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Pater Noster (Eleona) Church

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Pater Noster Church Places of Interest (

Places of Interest

Pater Noster (Eleona) Church



1. The Church of Pater Noster is located on the top of the Mount of Olives, just below the Chapel of the Ascension.

2. It was first named the Church of Eleona, which means "olive grove." Then, later, in around 1100 AD, its name was changed by the Crusaders to Pater Noster Church, which means "Our Father" because it refers to the beginning of the Lord's Prayer.


3. It is part of a Carmelite Monastery, also known as the Sanctuary of the Eleona (Greek for olive grove).

4. It is the believed place where Christ taught about the Lord's Prayer, gave the Olivet Discourse as found in Matthew 24, Mark 13, and Luke 21, and ascended back to heaven as found in Acts 1:9-11.

5. The location of the ascension of Christ to heaven was moved to the top of the Mount of Olives (where the Chapel of Ascension is located today) in the 4th century as it was the believed site it actually took place.


Historical Background


1. Pater Noster means “Our Father” in Latin.

2. Soon after Christ ascended back to heaven, early Christians venerated this site because of its significance. 


3. Writing in around 318 AD, Eusebius, Bishop of Caesarea, who was an eyewitness to this site, writes: "According to the common and received account, the feet of our Lord and Savior, himself the Word of God, truly understood . . . upon the Mount of Olives at the cave that is shown there. On the ridge of the Mount of Olives, he prayed and handed on to his disciples the mysteries of the end, and after this, he made his ascension into heaven as Luke teaches in the Acts of the Apostles."

4. Around 330 AD, a church was commissioned and built by Constantine on the site marked by Helena, the mother of Constantine. It was one of the numerous churches constructed by Constantine, the first Christian Roman emperor. Some of these churches include the Church of the Nativity, the Church of the Holy Sepulchre, the Church of Eleona (later named Pater Noster by the Crusaders), a Church at Mamre in Hebron, a church at the Shepherds Fields in Bethlehem, and others.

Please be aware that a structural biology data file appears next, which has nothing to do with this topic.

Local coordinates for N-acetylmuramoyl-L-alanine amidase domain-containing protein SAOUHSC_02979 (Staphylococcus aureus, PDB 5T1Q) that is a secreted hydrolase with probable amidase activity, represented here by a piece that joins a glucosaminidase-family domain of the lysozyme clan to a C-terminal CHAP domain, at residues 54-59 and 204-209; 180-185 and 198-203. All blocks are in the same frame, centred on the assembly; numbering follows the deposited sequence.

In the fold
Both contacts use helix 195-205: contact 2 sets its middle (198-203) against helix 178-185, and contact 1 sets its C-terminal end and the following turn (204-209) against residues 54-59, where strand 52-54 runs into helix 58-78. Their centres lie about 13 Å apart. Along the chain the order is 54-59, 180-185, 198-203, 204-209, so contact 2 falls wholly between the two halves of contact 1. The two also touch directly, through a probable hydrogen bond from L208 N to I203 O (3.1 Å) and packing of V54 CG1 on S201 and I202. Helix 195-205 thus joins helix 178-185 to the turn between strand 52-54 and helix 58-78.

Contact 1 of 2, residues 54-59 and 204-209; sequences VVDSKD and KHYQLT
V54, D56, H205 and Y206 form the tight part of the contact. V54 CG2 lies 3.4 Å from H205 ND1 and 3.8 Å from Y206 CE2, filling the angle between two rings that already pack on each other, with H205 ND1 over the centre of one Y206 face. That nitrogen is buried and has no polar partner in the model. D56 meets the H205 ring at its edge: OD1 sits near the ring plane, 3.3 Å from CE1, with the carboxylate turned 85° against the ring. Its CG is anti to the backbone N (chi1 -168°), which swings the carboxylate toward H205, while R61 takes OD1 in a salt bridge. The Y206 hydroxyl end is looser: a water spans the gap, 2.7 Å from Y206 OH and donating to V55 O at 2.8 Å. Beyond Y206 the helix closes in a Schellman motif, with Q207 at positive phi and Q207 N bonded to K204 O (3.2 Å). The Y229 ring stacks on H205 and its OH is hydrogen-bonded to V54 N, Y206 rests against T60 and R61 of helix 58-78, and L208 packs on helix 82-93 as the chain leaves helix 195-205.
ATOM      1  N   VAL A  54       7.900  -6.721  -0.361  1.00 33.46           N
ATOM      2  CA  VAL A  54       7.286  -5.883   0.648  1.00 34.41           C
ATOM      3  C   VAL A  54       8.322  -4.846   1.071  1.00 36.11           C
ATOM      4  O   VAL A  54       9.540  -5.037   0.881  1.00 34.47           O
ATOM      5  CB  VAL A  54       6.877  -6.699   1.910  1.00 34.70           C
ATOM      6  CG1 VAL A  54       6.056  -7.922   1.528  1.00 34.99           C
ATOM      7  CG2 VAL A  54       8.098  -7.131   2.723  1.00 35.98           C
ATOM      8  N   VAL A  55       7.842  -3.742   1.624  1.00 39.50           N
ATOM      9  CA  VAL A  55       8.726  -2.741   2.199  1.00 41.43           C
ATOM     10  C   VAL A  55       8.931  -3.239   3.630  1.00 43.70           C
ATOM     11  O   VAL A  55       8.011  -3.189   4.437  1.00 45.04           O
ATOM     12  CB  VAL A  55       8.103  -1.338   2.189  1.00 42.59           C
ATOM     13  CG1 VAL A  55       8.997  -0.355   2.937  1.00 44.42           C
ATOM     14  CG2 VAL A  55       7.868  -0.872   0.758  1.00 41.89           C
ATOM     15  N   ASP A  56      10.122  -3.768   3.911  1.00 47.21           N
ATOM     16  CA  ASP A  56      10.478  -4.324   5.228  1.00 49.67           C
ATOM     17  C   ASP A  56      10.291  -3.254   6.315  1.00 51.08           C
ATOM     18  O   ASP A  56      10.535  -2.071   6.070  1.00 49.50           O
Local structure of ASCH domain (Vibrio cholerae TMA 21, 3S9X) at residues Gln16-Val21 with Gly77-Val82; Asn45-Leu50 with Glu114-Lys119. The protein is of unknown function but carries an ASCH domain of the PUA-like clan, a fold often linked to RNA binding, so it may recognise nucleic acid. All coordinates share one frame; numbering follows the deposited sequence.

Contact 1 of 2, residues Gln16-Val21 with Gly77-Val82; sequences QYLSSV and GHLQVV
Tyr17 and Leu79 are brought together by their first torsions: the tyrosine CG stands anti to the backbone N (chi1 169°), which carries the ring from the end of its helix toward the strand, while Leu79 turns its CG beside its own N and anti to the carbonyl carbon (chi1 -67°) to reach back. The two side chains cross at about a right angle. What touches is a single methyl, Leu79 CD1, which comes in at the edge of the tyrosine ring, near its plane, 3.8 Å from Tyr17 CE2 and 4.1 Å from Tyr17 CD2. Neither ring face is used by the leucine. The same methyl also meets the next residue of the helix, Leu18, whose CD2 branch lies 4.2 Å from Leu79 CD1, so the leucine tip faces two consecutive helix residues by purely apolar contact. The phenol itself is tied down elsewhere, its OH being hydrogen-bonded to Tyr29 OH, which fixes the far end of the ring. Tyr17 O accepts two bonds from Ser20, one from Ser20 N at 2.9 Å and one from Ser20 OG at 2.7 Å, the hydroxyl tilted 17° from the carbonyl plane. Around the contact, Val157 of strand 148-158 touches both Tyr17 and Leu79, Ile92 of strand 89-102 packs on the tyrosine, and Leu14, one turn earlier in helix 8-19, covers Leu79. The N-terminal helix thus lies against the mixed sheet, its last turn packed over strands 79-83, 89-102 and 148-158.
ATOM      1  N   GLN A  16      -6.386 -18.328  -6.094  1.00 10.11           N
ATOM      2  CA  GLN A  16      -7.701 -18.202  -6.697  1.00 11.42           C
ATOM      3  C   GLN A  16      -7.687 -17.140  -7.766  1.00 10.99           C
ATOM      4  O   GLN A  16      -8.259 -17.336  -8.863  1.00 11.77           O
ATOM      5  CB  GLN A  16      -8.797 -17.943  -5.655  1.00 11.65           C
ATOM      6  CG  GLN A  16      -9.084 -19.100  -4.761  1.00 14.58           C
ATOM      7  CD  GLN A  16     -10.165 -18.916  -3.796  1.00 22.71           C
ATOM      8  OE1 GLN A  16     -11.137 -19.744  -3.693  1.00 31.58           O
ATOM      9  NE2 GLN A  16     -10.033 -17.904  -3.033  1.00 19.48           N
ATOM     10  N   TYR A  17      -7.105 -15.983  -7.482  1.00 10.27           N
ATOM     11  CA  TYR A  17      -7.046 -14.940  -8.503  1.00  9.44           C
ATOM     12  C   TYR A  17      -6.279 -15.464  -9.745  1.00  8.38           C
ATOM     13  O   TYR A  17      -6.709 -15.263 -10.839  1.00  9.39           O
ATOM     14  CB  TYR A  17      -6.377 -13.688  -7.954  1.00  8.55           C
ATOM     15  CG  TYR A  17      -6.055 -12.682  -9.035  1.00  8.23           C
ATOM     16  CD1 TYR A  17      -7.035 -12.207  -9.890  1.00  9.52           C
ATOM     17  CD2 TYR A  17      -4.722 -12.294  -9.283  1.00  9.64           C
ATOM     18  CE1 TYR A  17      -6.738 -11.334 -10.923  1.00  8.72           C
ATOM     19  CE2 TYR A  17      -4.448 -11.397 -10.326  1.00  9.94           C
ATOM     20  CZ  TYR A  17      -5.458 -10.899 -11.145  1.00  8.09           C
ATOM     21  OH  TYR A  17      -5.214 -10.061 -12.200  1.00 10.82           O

The church was built in three levels on the slopes of the Mount of Olives, with stairs connecting each level. The church was built on the highest level and shaped like a long rectangular hall with two rows of columns. Its apse was on the east side, facing the rising sun. The remains of the apse can still be seen today by going down some stairs into the grotto. The center level was an atrium, a colonnaded forecourt, and the lowest level was on the west side, consisting of a portico (porch) erected on six columns. Only its foundations were found during the excavations in the 19th century, including the crypt (cave), which was located under the eastern edge of the church.


5. The Byzantine church was built over a cave, which according to tradition, was the place Jesus taught his disciples how to pray.


6. The Persians destroyed the church in 614 AD, but the memory of Jesus’ teaching continued to be associated with it. Some of the Byzantine church remains can be seen in the backyard outside of the present courtyard.


7. When the Crusaders arrived, the site was associated specifically with the Lord's Prayer, so the Crusaders rebuilt part of the church in 1099.


8. In 1851, the remaining stones of the 4th-century church were sold for tombstones in the Valley of Jehoshaphat (Kidron Valley).